IBM on Tuesday expanded its POWER7 RISC processor-based server lineup with two new blade servers, a new management appliance, four new faster processors, and more virtualization capability.
The company also previewed a new POWER7-based supercomputer which is expected to offer up to 80 teraflops of pea performance per rack.
The enhancements come about a year after IBM expanded its eight-core POWER7 processor across a full range of entry-level to enterprise servers, said Steve Sibley, program director for worldwide management of POWER systems.
"This year, we're making a more targeted release," Sibley said.
IBM on Tuesday unveiled two new POWER7 blade servers which, with the three it released last year, give it a total of five POWER7 blades, Sibley said.
They include the IBM BladeCenter PS703, a two-socket, 16-processor-core single-width blade server, and the IBM BladeCenter PS714, a four-socket, 32-core double-width blade.
The PS703 is similar to IBM's older PS701, except that it has two processor sockets vs. the one socket of the PS701, Sibley said. The PS704 is similar to the PS702 except it has four processor sockets vs. two for the older model.
The PS701 and PS702 remain in production, as does the PS700, a one-socket blade which uses a four-core version of the POWER7 processor.
The PS700, PS701, and PS702 all feature 3.0-GHz POWER7 processors vs. the 2.4-GHz processors in the PS702 and PS703, Sibley said. "The PS702 and PS703 are more scalable, but a little slower because of the increased need to keep cool," he said.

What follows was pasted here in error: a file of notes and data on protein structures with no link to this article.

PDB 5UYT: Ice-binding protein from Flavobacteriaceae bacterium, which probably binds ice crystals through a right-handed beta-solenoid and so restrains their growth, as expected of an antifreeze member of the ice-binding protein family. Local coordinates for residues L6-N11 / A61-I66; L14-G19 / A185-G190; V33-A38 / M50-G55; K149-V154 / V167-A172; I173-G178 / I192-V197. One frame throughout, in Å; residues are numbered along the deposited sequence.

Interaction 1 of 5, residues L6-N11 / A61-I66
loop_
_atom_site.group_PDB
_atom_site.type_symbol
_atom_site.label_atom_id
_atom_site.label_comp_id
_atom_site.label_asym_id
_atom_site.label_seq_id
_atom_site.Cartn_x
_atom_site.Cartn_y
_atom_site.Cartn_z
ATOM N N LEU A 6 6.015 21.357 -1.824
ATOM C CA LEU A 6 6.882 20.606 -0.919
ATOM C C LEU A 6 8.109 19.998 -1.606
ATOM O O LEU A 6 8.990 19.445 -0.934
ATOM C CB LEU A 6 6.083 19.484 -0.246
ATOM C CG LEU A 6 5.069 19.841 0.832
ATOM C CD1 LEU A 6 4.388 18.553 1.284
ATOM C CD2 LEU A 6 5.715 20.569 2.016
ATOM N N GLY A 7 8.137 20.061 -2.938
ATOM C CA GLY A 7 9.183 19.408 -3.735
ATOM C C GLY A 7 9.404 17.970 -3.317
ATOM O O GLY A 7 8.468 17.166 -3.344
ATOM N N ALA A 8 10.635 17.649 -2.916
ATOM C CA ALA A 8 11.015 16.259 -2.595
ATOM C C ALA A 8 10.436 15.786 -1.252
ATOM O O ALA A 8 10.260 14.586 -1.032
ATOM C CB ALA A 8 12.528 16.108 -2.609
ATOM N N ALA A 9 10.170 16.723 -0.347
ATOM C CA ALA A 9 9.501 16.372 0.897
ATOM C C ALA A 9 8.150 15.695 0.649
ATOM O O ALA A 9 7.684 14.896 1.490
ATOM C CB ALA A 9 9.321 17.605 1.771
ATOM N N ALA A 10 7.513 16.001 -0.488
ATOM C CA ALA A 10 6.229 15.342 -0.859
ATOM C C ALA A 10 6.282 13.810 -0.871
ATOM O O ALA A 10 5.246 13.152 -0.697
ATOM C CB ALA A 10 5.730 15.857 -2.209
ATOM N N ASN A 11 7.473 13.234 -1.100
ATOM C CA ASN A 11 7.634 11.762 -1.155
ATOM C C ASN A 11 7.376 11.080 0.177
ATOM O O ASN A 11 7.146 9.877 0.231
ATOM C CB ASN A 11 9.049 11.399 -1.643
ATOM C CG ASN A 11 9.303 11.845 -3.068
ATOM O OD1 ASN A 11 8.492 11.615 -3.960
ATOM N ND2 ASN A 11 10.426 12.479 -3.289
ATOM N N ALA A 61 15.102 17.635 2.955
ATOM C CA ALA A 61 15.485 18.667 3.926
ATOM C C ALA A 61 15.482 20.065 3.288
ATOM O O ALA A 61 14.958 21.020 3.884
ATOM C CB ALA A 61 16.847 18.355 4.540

IBM also combined its System Director management software with a server blade to form a new management appliance that fits in the BladeCenter chassis, Sibley said.
Also new is a 10 percent boost in the processor frequency used in IBM's Power 750 Express servers. "This is the system used in the Watson Jeopardy! challenge," he said, referring to an IBM-built computer system which defeated two of the best players of the Jeopardy! game show.
IBM is also expanding the number of LPARs (logical partitions, or virtual machines) which can be managed on a single POWER7-based server to up to 1,000 on a Power 795 or up to 640 on a Power 770 or Power 780. The energy consumption of individual virtual machines can also be set independently, depending on the workload, he said.
The company is also adding new SSD options to its POWER7 servers, as well as a new direct-attach storage drawer which fits up to 24 small form factor hard drives in a 2U space.
Sibley also previewed an upcoming supercomputer to be based on the Power 775 server which puts up to 256 server cores in a 2U node and up to 10 nodes in a proprietary IBM rack. Each rack of servers offers up to 80 teraflops of performance. The supercomputer is cooled via copper pipes which circulate water to each processor.
IBM is not ready to disclose the actual release date of the supercomputer, but Sibley said it will likely be in 2011.